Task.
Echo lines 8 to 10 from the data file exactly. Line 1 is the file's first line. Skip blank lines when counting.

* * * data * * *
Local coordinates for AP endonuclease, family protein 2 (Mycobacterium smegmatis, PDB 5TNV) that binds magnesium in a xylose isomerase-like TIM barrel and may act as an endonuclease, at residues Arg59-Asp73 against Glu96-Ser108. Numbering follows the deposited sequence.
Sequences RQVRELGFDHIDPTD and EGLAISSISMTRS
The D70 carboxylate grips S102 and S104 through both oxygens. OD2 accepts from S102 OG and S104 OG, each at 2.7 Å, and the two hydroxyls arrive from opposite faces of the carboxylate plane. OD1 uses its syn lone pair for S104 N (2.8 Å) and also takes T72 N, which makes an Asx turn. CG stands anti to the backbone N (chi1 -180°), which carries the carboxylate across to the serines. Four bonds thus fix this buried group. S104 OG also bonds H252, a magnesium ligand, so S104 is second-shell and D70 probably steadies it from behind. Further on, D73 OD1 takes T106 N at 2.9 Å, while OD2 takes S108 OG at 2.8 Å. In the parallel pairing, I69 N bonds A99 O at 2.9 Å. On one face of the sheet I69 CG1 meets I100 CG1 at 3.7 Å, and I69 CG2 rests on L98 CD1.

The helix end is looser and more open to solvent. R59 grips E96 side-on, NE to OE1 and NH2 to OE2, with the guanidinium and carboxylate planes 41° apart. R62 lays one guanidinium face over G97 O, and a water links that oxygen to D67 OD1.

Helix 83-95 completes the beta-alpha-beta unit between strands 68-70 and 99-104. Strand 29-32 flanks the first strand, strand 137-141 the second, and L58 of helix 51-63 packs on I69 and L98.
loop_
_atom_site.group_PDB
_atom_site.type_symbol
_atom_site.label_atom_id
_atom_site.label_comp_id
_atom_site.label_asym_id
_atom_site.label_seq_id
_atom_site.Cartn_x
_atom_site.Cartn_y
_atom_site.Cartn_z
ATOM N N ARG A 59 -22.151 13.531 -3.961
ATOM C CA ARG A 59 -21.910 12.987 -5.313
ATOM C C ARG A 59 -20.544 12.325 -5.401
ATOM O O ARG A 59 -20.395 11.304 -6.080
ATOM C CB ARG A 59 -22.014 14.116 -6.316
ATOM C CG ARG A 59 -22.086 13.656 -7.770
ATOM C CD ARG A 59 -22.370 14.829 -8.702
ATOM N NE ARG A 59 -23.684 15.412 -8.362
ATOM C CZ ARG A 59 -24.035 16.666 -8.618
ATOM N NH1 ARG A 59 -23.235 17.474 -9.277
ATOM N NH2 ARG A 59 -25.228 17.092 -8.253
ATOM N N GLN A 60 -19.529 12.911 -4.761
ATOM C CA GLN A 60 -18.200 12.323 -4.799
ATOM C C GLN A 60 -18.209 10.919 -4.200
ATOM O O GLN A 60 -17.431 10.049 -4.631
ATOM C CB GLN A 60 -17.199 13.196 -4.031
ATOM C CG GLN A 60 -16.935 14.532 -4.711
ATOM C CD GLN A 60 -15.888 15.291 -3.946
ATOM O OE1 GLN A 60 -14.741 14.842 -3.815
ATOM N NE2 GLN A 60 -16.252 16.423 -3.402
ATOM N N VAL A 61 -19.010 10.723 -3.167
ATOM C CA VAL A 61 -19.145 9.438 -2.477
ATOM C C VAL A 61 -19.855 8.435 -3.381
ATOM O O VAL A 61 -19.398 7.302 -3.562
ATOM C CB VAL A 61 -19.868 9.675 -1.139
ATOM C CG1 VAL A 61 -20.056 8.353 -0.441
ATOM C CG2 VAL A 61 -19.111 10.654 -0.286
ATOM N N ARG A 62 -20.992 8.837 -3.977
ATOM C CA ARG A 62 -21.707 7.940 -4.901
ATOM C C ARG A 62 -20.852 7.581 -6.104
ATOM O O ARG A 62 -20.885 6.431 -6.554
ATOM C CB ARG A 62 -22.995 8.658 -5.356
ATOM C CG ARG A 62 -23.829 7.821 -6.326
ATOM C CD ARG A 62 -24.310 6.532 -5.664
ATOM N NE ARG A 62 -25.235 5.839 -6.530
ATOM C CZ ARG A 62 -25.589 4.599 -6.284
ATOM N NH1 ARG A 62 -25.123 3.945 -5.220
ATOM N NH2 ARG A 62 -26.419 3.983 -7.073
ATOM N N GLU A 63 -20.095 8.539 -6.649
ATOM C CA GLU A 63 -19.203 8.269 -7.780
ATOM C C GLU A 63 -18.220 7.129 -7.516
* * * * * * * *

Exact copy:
_atom_site.type_symbol
_atom_site.label_atom_id
_atom_site.label_comp_id